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by Gaurav Sethi

 The pull of Pujara, the cricketer, his batsmanship was beyond explanation. The chemistry that followed even more so

On October, 9, 2010, Cheteshwar Pujara did it. He really did. Test f***ing debut. That was quite a day. Oh, how we had waited. We? Who’s we? A handful of cricket bums, who believed in Pujara before he became Test cap No. 266.

On March 30, 2009, Pujara became Che Pujara. A graphic with designs on an alternative cricketer. It’s another thing, he already was an alternative cricketer. How else does a one format batter extend his career to 100 Test matches.

This was not supposed to happen. Pujara’s Test career was on borrowed time – within less than a year of making his One-Day International debut, he played his last ODI. That was 2014. During this time, he played 5 ODIs. He did not play any T20 internationals. That he played in the IPL was often a source of amusement.

Amusement that Pujara had not intended. Amusement that his demeanour, his approach to the game, his being a down and out one-format player brought on.

During these 100 Tests, Pujara has been dropped, discarded, demeaned. Unlike the more prolific names, he was never rested. Rarely has he been injured. That is the preserve of the greats, those that have the comfort of three formats, the backing of airwaves, the smokescreen of the IPL.

Pujara stands naked to all scrutiny. It’s almost always been that. In the past, he has been raised to the heavens by a head coach, only to be flattened later. 

By now, anyone who has watched Indian cricket will be aware that commentators follow a code of conduct. One that makes them steer clear of criticism of certain players. Pujara is far from certain players. He is often the butt of all jokes. His fielding. Approach to batting. Running between the wickets. 

In spite of all this, Pujara propelled India to its first Test series win in Australia. And second. Yet, the joy in nitpicking. Something that Pujara lends himself to often. Probably just the way he is, that kind of character,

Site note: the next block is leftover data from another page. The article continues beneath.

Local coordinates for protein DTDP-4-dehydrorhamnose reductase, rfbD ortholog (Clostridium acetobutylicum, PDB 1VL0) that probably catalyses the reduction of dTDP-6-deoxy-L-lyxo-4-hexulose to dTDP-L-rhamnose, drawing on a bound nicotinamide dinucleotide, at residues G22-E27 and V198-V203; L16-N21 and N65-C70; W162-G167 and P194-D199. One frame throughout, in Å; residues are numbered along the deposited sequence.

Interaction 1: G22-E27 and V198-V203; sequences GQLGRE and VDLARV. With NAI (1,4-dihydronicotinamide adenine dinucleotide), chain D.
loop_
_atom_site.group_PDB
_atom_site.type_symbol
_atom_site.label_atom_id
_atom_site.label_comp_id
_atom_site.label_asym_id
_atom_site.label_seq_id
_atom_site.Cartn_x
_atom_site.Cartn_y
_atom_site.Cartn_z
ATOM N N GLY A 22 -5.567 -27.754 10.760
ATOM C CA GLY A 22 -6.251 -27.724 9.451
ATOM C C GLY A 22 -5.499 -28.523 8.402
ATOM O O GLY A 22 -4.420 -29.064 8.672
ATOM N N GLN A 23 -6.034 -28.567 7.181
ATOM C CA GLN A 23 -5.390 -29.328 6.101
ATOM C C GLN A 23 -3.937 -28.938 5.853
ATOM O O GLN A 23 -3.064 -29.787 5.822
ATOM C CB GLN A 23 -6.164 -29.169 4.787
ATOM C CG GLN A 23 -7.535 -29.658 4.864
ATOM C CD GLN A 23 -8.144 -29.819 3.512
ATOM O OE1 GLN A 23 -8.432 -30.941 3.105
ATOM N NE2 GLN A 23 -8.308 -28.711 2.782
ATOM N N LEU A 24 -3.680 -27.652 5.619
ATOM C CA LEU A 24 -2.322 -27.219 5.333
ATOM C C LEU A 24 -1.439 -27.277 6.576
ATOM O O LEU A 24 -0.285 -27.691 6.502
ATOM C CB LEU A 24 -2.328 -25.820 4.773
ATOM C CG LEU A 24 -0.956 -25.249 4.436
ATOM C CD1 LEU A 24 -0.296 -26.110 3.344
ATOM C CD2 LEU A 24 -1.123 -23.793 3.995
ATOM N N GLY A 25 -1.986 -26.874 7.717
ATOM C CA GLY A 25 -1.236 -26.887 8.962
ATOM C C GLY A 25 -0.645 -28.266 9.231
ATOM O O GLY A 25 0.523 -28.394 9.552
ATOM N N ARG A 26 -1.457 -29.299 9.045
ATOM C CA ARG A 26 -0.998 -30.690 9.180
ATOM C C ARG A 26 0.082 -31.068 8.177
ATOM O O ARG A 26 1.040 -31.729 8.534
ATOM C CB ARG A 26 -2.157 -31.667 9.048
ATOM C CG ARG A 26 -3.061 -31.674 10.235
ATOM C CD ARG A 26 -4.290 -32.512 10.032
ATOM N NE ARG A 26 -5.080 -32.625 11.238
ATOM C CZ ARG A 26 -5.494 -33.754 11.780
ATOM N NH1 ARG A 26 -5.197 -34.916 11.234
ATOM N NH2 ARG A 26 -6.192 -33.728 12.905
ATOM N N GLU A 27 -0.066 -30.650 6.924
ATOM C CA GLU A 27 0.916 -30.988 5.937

And what a character. What a belief. Watch Pujara in any interview, more so during a Test match, in an adverse situation, the deadpan confidence is downright ridiculous.

But then Pujara is ridiculous. He has extended his career to 100 Test matches. Across more than 12 years.  


The attraction to this cricketer came from his batting numbers, his triple hundreds, his backstory, his state of origin, Saurashtra, the cricketing backwaters in those days. All from articles without watching him bat. 

Everything that added to the conviction, that we must do something to market him. And just like that Cheteshwar Pujara morphed into Che Guevara and became Che Pujara.

That is how it began. And then only recently, I saw a man wearing a t-shirt that said ‘CheMystery – I don’t know what’s happening.’ If I didn’t back then, I do now. It’s about choosing someone, and sticking with them, through it all, for what they are, in spite of what they are. Where their flaws make them unique. 

I’ve been drawn into Pujara’s career by the conviction in his batting, his methods, his approach, his ecosystem; as also that of his father’s Arvind Pujara’s. This in spite of never having met or spoken to either. We did have a brief Twitter exchange once. That’s it. 

Through these 12 years, often, I can sense when he will be dismissed. When he gets going with a flick off middle through square leg, I sense he’s pumped. But then, he surprises me with the dismissal at Nagpur.  

I did not expect him to make it to 100 Tests. That isn’t part of the Indian playbook. 

There was a time when Pujara and Rahane were neck and neck for the axe. That the white ball distractions had dimmed in Pujara’s case, probably helped him extend his Test career. 

Pujara, though he may appear to be a loner, or even a lone-ranger, has his mates within the team – none more outspoken than Ravichandran Ashwin, whose smashing tribute, gave us a peek into the stubbornest of them all.

That Pujara’s greatest batting ally in recent times, Rishabh Pant, will not be by his side, will be a miss. Pujara-Pant made the Test series’ wins Down Under a reality. They achieved what generations had not before them. This cannot be said enough. They are both once-in-a- generation Test batsmen that forged a mystical cricket bond in the middle. Every preconceived notion about Pujara was thrown out of the window through their partnerships. 

Rohit Sharma and Rahul Dravid at the helm, their combined belief in Pujara, have made this 100th Test match a reality. It’s been a rocky road but would Pujara have had it any other way? Had it been easier, would he have been the man he is today?

Cheteshwar Pujara is a lesson in resolve. He is the action that is often dished out as rhetorical bullshit.

He is a superhero. It’s just that you never knew it. Because he was never packaged as one. Even if we packaged him as one, he had to turn up in all-whites sans a cigar. 

15797 deliveries later, let’s surprise ourselves. In addition to Kohli, Rohit, SKY, let’s root for the man in the shadows. For he has also been the sun that made the shadows possible. We just chose to ignore it.  For it was never blinding. 

First published here on 

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